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CHAPTER 4

CHAPTER

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3

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ROLES FOR ACTORS OUTSIDE THE HEALTH SECTOR

ROLES FOR ACTORS OUTSIDE THE HEALTH SECTOR

56 ADDRESSING THE SOCIAL DE TERMINANTS OF NONCOMMUNICABLE DISEASES


Purpose The case is compelling: NCD responses require a multisectoral and coordinated approach wherein actors outside the health sector work alongside specialist health partners. This chapter looks more closely at opportunities for NCD-specific and NCD-sensitive action on social determinants, as outlined in the typology. It presents a framework of suggested action outside the health sector, with illustrative examples.

The framework has two parts. The first relates to building/implementing NCD-specific and NCD-sensitive actions across the policy and programme lifecycle — from analysis and planning to resourcing to monitoring, evaluation and accountability. The second part involves the enabling environment within which actors outside the health sector tend to have unique competencies and wherein multisectoral policy and programmes can be realized. Specific opportunities are described for building political will and enabling legal frameworks, enforcement mechanisms and effective governance structures that are multisectoral and participatory — all anchored in a human-rights-based approach. The framework is meant to describe opportunities for a wide variety of actors, including, among others: ministries of finance and planning; other line ministries; local governments; international financing institutions; UN agencies, funds and programmes; civil society; academia; and the private sector. Not all options or roles are meant to apply to all actors equally. Some actors will be suited for some of the elements and, within each element, may have very specific contributions to make tailored to their interests, mandates, capacities and available resources. Opportunities will be highly context-specific. Many of the opportunities for action are not necessarily unique to NCDs. In many cases, it will be more useful and practical for actors outside the health sector to examine the ways in which their core business impacts on a broader variety of health outcomes and health inequities. Ministries of transportation are an example: they will play varying roles not just related to NCDs but also to HIV, maternal health and other conditions. For NCDs, the ministry may focus on safe, affordable and effective forms of transportation infrastructure and services that encourage physical activity (Box 16). Ministries of transportation may also focus on cleaner forms of public transportation that reduce air pollution and respiratory-related NCDs. For HIV, the ministry may focus on how new transport networks may facilitate the spread of HIV and what measures can be taken to reduce this spread (e.g. distribution of condoms at truck stops). For maternal health, the ministry will be concerned with designing transportation infrastructure and services that provide speedy access for women to health facilities, especially in the case of emergency obstetric complications. While further unpacking of specific opportunities sector by sector or actor by actor is beyond the scope of this paper, it would be a useful exercise during in-country planning.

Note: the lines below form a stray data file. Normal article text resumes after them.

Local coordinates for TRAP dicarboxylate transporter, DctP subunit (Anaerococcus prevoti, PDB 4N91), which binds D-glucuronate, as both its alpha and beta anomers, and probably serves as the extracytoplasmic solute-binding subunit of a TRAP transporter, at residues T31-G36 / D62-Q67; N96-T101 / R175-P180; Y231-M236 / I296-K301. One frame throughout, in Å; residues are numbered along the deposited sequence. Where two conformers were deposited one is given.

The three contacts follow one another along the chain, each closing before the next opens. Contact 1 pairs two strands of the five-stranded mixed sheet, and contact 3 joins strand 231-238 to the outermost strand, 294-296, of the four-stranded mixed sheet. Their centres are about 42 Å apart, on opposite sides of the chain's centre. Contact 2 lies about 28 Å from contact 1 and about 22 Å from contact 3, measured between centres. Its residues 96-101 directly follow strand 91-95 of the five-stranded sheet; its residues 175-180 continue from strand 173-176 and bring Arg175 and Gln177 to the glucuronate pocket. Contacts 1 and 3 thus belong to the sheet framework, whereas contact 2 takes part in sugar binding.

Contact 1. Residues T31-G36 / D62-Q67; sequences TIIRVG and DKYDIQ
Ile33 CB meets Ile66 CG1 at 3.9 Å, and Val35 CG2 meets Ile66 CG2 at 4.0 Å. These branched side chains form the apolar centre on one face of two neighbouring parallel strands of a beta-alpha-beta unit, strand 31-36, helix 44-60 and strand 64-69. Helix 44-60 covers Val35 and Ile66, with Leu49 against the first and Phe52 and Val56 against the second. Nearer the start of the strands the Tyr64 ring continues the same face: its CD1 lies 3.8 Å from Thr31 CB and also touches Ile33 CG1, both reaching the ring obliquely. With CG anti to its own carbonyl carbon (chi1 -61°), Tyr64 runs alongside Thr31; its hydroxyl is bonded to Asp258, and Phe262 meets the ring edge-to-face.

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3 2 1

— Margaret Chan, Director-General of WHO, 14 December 2012

CHAPTER

“Chronic noncommunicable diseases have overtaken infectious diseases as the leading cause of mortality worldwide. Health has moved into a new political space in which the main causes of ill-health and premature death have their roots in non-health sectors beyond the direct purview of the health officials.”

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ROLES FOR ACTORS OUTSIDE THE HEALTH SECTOR


Figure 9. Framework of suggested action

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Analysis

CHAPTER

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ROLES FOR ACTORS OUTSIDE THE HEALTH SECTOR

Policy / programme core

M & E, Accountability

Implementation

Planning

Resourcing

Enabling environment A) Political leadership B) Legal frameworks C) Governance D) Human rights